Cybersecurity Starts With Your Employees
…Because They’ll always be your biggest threat.
An article review.
With cybercrime incidents almost perpetually in the headlines with damages often in the hundreds of millions of dollars, it seems natural that both corporations and governments are spending a lot on developing and implementing new security tools to try and keep private data private. The only problem with that–as those of you who have been following our recent posts will know–is that all this new technology is still at the mercy of people.
This human threat was the number one trend from this year’s installment of Dan’s Magnificent Seven article, and it’s also the focus of a recent article from the Harvard Business Review submitted by our own Matt Jolley. While it may seem like overkill dedicating multiple articles to this subject, it’s hard to argue with some of the points brought up in the recent article, such as a study by IBM that included ‘human error’ as a factor in over 95 percent of security incidents in 2014. More recently, the gargantuan Equifax data breach appears to have been the fault of a single IT employee who failed to apply security patches in a timely manor.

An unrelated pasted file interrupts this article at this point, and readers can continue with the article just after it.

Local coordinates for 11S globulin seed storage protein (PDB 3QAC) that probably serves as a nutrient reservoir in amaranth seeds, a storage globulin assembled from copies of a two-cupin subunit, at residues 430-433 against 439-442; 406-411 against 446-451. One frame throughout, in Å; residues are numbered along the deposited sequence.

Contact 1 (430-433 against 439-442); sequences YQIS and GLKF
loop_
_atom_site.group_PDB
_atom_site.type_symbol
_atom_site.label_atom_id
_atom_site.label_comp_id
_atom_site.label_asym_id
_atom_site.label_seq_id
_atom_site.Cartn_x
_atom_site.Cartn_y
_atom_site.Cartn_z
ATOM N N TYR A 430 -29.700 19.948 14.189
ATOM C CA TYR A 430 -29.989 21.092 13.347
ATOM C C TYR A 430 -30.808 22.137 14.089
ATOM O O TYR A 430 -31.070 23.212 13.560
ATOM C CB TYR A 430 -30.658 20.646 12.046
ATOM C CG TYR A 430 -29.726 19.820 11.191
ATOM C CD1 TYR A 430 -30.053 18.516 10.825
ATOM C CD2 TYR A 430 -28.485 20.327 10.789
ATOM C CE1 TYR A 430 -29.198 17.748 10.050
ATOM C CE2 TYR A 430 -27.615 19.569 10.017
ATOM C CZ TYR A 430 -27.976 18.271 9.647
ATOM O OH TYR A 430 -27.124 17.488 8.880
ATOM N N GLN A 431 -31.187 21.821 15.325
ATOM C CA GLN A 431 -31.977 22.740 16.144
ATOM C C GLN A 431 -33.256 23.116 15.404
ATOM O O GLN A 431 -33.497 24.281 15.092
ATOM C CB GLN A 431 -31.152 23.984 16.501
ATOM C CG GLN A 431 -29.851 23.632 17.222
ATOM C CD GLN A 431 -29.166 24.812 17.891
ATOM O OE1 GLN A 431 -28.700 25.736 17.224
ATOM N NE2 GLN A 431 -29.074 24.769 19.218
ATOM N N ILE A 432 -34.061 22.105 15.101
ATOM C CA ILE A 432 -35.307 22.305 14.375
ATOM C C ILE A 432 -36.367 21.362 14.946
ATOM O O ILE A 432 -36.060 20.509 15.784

While it is important to work on developing and implementing new technologies to stay one step ahead of the bad guys, the article suggests an equal amount of effort go towards more psychological engineering: subtle things to nudge employees in the right direction such as setting strong default options and setting calendar appointments to implement software updates.
Ultimately, security is a human problem–technology is simply a tool, one used by both the good and bad guys to achieve their goals, and if the technology isn’t focused on people and their behaviors it will always be prone to exploitation.
Original article by Alex Blau writing for the Harvard Business Review.
Leave a comment
Attacks on AMD Trusted Platform Modules raise security questions. An article review. Read more
New research reveals issues with these commonly overlooked devices… An article review Read more
Known to be vulnerable since 2005, the algorithm will be phased out over the next sev Read more
Hackers are getting unusually creative in their attacks… An article review. One drawb Read more